Amy Hextell: “I think one of the things that employers can be doing, and part of that, is having conversations with individuals, but it's carrying out adjustment audits which are where an employer will sit down with an employee, as I said, explaining and looking at adjustments that are in place and the way that the employee is working but, perhaps, in a more methodical way, looking at what tasks the employee does, how they may disadvantage that particular disabled employee, and how they may overcome that disadvantage and what adjustments might be reasonable, or not, in the circumstances. I think another area within adjustment audits and something that employers can be doing is looking at their recruitment practices because there's lots of data and survey response out there to suggest that particularly those with neurodiverse conditions are put at a disadvantage by traditional recruitment practices and part of an audit that an employer needs to do around adjustments - because, of course, the legal duty applies not only to employees but also to potential applicants, and to potential employees - is to audit those recruitment practices to see whether there are ways in which they could be adapted to remove disadvantage that disabled people may face. So that might, for example, be forgoing the need for a formal interview, or certainly an interview in person, and instead using technology to assess whether somebody is the best person for the role.”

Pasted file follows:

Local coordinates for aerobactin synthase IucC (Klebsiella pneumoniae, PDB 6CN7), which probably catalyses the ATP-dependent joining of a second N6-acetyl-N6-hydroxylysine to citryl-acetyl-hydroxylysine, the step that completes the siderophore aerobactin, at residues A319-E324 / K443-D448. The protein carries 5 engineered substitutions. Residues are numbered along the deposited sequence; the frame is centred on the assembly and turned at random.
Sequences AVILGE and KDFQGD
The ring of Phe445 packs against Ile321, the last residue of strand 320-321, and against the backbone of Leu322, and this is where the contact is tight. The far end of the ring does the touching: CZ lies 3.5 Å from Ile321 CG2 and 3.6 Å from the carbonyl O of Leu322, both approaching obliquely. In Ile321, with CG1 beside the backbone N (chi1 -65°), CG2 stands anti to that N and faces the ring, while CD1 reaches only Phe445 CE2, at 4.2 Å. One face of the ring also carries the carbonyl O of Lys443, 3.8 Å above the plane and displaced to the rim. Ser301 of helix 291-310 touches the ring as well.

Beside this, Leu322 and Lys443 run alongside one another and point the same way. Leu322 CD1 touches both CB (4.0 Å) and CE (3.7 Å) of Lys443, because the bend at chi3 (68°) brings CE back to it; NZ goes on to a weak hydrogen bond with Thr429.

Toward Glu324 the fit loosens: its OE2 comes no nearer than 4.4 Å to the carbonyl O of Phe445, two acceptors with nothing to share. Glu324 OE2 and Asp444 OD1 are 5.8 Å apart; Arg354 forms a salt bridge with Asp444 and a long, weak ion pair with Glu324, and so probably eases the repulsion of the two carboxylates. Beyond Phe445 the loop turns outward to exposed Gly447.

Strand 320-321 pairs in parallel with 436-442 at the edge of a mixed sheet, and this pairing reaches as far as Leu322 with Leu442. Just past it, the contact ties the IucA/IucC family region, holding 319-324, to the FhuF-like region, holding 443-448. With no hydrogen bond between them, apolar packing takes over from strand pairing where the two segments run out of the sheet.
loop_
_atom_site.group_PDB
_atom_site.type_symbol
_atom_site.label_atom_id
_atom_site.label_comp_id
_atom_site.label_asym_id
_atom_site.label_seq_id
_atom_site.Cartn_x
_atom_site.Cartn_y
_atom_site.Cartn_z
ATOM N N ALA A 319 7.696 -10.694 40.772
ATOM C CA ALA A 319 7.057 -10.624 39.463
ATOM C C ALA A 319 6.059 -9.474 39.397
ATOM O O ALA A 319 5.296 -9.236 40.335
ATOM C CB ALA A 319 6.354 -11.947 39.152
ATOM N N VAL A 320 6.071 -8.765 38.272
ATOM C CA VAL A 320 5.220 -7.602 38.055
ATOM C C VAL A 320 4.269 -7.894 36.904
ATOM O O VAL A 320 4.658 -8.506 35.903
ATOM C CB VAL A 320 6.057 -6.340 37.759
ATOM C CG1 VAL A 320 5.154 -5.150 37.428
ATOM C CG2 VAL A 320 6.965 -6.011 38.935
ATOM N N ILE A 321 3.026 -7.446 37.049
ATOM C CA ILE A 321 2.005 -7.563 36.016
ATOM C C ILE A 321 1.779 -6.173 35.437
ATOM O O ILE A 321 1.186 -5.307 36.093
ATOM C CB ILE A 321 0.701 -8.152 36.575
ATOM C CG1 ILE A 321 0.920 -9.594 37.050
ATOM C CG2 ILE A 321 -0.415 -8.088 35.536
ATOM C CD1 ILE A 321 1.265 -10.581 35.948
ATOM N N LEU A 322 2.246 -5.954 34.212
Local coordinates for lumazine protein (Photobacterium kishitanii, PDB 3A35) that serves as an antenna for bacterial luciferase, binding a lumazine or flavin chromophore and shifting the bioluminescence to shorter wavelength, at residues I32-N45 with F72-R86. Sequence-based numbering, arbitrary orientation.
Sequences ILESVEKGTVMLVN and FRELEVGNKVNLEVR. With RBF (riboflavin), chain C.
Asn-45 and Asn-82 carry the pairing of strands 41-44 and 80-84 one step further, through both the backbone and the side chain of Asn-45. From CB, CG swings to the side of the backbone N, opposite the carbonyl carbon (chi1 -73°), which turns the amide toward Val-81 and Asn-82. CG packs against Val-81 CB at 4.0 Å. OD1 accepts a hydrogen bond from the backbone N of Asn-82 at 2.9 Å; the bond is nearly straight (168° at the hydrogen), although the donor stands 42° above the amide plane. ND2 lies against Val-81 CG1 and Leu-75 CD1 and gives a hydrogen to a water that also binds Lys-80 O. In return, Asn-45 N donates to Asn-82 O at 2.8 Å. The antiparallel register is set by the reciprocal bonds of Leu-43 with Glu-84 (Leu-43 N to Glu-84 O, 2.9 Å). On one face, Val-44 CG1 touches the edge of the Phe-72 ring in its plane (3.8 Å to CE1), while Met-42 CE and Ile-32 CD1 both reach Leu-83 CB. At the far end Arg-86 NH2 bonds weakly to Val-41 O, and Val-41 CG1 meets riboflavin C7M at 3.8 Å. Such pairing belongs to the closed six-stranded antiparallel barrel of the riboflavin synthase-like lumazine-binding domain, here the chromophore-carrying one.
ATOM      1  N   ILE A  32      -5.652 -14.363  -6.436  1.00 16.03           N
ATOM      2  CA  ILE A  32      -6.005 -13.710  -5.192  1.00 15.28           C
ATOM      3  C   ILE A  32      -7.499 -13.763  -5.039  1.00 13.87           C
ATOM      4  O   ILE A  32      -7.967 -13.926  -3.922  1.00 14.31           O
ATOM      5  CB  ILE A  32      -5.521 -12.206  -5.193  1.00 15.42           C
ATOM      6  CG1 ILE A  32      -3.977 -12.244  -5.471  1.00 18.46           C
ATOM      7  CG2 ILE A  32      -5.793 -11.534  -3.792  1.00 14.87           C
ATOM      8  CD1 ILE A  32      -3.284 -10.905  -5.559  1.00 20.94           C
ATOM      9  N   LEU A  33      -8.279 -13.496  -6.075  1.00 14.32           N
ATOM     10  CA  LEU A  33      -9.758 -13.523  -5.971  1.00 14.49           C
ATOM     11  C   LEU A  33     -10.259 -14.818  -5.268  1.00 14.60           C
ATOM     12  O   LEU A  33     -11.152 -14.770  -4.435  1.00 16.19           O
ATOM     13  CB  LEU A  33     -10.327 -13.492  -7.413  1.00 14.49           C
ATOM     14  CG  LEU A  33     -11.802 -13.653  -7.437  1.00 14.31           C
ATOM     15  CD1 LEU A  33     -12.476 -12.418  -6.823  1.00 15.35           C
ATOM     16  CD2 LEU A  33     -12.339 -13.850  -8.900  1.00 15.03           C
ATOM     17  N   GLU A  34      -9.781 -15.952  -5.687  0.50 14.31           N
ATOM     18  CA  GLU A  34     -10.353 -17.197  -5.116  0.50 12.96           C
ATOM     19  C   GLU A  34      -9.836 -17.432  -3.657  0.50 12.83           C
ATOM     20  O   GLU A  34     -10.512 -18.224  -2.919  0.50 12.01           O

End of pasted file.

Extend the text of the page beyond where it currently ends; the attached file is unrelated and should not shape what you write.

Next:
On the subject of disability inclusion, a reminder that the government has published a consultation looking at workforce reporting on disability, aimed at large employers, those with 250 employees or more. It follows on from the National Disability Strategy, which Amy mentioned, which was published in July last year, aimed at improving the experience of people with disabilities not just in work but across all aspects of life. Last month Amy talked to this programme about that consultation and the steps employers can take to become more disability inclusive. That programme is ‘Disability workplace reporting review underway’ and is available for viewing now from the Outlaw website.